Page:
Who are the bad guys?: Most of the carnage is caused by the Zarqawi Al Qaeda group. They operate mostly in Anbar province (Fallujah and Ramadi). These are mostly "foreigners", non-Iraqi Sunni Arab Jihadists from all over the Muslim world (and Europe). Most enter Iraq through Syria (with, of course, the knowledge and complicity of the Syrian govt.) , and then travel down the "rat line" which is the trail of towns along the Euphrates River that we've been hitting hard for the last few months. Some are virtually untrained young Jihadists that often end up as suicide bombers or in "sacrifice squads".Most, however, are hard core terrorists from all the usual suspects (Al Qaeda, Hezbollah, Hamas etc.) These are the guys running around murdering civilians en masse and cutting heads off. The Chechens (many of whom are Caucasian), are supposedly the most ruthless and the best fighters. (they have been fighting the Russians for years). In the Baghdad area and south, most of the insurgents are Iranian inspired (and led) Iraqi Shiites. The Iranian Shiia have been very adept at infiltrating the Iraqi local govt.'s, the police forces and the Army. The have had a massive spy and agitator network there since the Iran-Iraq war in the early 80's. Most of the Saddam loyalists were killed, captured or gave up long ago. Bad Guy Tactics: When they are engaged on an infantry level they get their asses kicked every time. Brave, but stupid. Suicidal Banzai-type charges were very common earlier in the war and still occur. They will literally sacrifice 8-10 man teams in suicide squads by sending them screaming and firing Ak's andRPG's directly at our bases just to probe the defenses. They get mowed down like grass every time. (see the M2 and M240 above). Jordan's base was hit like this often. When engaged, they have a tendency to flee to the same building, probably for what they think will be a glorious last stand. Instead, we call in air and that's the end of that more often than not. These hole-ups are referred to as Alpha Whiskey Romeo's (Allah's Waiting Room). We have the laser guided ground-air thing down to a science. The fast mover's, mostly Marine F-18's, are taking an ever increasing toll on the enemy. When caught out in the open, the helicopter gunships and AC-130 Spectre gunships cut them to ribbons with cannon and rocket fire, especially at night. Interestingly, artillery is hardly used at all. Fun fact: The enemy death toll is supposedly between 45-50 thousand. That is why we're seeing less and less infantry attacks and more IED, suicide bomber shit.The new strategy is simple: attrition. The insurgent tactic most frustrating is their use of civilian non-combatants as cover. They know we do all we can to avoid civilian casualties and therefore schools, hospitals and (especially) Mosques are locations where they meet, stage for attacks, cache weapons and ammo and flee to when engaged. They have absolutely no regard whatsoever for civilian casualties. They will terrorize locals and murder without hesitation anyone believed to be sympathetic to the Americans or the new Iraqi govt. Kidnapping of family members (especially children) is common to influence people they are trying to influence but cant reach, such as local govt. officials, clerics, tribal leaders, etc.). The first thing our guys are told is "don't get captured". They know that if captured they will be tortured and beheaded on the internet. Zarqawi openly offers bounties for anyone who brings him a live American serviceman. This motivates the criminal element who otherwise don't give a shit about the war. A lot of the beheading victims were actually kidnapped by common criminals and sold to Zarqawi. As such, for our guys, every fight is to the death. Surrender is not an option. The Iraqi's are a mixed bag. Some fight well, others aren't worth a shit. Most do okay with American support. Finding leaders is hard, but they are getting better. It is widely viewed that Zarqawi's use of suicide bombers, en masse, against the civilian population was a serious tactical mistake. Many Iraqi's were galvanized and the caliber of recruits in the Army and the police forces went up, along with their motivation. It also led to an exponential increase in good intel because the Iraqi's are sick of the insurgent attacks against civilians. The Kurds are solidly pro-Americanand fearless fighters. According to Jordan, morale among our guys is very high. They not only believe they are winning, but that they are winning decisively. They are stunned and dismayed by what they see in the American press, whom they almost universally view as against them. The embedded reporters are despised and distrusted. They are inflicting casualties at a rate of 20-1 and then see shit like "Are we losing in Iraq" on TV and the print media. For the most part, they are satisfied with their equipment, food and leadership. Bottom line though, and they all say this, there are not enough guys there to drive the final stake through the heart of the insurgency, primarily because there aren't enough troops in-theater to shut down the borders with Iran and Syria. The Iranians and the Syrians just can't stand the thought of Iraq being an American ally (with, of course, permanent US bases there).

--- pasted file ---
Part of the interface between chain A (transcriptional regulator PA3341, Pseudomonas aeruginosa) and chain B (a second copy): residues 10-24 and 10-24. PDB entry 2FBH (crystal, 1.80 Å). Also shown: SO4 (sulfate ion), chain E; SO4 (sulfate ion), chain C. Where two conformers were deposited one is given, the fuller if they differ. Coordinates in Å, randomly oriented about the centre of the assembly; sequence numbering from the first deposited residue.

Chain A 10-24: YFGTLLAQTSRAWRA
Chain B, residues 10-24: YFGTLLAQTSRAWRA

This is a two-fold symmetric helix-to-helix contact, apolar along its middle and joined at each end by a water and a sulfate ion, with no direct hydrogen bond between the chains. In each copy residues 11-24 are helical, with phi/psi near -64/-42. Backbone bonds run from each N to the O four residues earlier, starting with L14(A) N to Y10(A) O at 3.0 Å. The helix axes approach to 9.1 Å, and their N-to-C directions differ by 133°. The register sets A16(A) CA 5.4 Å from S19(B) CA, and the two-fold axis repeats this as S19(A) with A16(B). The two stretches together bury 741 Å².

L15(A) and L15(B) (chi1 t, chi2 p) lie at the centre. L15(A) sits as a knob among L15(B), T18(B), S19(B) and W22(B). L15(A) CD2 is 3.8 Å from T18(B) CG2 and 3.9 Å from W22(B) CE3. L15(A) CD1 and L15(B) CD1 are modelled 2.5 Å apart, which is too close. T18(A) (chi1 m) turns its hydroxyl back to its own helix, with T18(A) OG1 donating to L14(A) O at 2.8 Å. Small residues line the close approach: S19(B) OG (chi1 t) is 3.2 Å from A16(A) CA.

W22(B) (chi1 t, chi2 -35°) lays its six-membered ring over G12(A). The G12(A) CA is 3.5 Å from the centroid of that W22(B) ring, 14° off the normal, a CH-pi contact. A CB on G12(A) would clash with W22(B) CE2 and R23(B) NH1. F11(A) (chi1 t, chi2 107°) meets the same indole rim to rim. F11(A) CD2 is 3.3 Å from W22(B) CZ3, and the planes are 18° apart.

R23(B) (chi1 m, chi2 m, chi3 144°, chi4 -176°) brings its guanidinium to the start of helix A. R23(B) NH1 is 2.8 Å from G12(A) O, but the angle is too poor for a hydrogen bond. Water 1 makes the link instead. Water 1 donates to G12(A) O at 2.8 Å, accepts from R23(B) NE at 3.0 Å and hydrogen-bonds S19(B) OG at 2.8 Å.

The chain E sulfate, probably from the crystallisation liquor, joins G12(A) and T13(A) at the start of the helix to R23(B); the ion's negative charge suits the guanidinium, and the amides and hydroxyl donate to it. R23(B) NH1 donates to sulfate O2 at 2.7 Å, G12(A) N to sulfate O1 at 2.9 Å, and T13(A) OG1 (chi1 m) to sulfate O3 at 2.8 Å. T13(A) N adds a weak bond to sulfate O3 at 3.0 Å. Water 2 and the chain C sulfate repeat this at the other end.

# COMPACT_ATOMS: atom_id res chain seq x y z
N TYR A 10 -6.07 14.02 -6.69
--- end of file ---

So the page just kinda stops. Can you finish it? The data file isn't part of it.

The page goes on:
Thursday, December 08, 2005